If that weren’t enough, Reilly also refers to the egregious pain and suffering endured during horse slaughter as “mistreatment”.


There’s links to the video footage throughout the post, but here it is again. Warning: It is graphic. How could it be anything but?

Gamblers to Blame

Without gambling the business of horse racing would collapse. History has proven it so, in the U.S. anyway.

So, hey, gamblers. This is on your plate. You bet. They die.

Racing — A sport that lost track of its main asset

Seen bleeding from the nose a filly awaits death along with her travelling companion. They died a brutal and terrifying death, thanks to horse racing. Source: DEADSPIN.

Hello horse lovers and welcome.

An article entitled, “A sport that lost track of its main asset,” by Raj Tawney and published by Newsday caught our imagination. It is beautifully written and states the obvious, unless you work in or gamble on horse racing.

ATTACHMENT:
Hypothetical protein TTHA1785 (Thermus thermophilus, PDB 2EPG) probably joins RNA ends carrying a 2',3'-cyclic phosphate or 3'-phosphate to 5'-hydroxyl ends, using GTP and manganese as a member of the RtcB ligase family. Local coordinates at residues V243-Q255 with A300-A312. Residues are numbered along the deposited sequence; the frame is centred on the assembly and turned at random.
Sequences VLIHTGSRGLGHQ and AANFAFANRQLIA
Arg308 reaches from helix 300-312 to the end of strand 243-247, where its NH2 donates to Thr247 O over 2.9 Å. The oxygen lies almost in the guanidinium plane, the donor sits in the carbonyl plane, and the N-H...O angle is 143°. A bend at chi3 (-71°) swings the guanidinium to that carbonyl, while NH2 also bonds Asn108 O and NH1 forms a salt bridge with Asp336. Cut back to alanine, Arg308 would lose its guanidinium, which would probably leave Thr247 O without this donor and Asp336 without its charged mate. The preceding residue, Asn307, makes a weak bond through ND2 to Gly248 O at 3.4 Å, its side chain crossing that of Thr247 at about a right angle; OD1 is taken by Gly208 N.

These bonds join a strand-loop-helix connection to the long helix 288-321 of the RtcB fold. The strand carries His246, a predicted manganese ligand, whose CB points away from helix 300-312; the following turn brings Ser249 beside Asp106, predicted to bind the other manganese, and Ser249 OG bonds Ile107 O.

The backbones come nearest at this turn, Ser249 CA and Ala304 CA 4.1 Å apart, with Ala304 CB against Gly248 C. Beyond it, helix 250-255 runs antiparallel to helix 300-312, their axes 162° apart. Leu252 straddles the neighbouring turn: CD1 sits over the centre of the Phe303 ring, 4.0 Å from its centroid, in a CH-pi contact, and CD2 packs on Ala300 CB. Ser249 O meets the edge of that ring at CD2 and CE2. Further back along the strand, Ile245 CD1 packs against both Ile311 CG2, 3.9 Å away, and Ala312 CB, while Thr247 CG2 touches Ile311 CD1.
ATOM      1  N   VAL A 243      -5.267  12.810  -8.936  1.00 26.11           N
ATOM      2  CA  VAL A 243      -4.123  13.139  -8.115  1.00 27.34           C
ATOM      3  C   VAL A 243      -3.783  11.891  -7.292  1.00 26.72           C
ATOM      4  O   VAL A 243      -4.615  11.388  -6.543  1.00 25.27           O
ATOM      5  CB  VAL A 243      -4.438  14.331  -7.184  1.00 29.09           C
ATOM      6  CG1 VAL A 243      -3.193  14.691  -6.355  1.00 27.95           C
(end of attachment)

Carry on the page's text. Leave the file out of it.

We excerpt it below. Quotation Mark Left (Arimo Gray)

.  .  .  . organized racing didn’t begin until after the Civil War in 1868, when The American Stud Book was founded, followed by the formation of The Jockey Club in New York in 1894.

By the turn of the century, more than 300 racetracks existed in the United States as the focus became less about prestige and more about legalized gambling. All but a few annual races, including the Kentucky Derby and Belmont Stakes, held on to sporting traditions. Horses were now treated as commodities instead of elite athletes. If and when they no longer produced results, they were sent to “the glue factory.”

Horse racing may have historical origins but the sport has lost sight of its most important contributor: the horse itself. If this precious animal is treated only as a disposable product — a means to a dividend — how is this “sport” any different from the meat industry?

Quotation Mark Right Arimo Gray

Read full article here »

By the way, in the same article, PETA is quoted that “the Thoroughbred-racing industry sends an estimated 10,000 horses to slaughter annually.” Add to that the ones they kill on the racetrack, and you see what a chillingly deadly industry it is.

Why would anyone with half a heart or an ounce of integrity want to “save” horseracing? Or gamble on it?

That last quote by the article’s writer is a showstopper — how is this “sport” any different from the meat industry?

Answers anyone?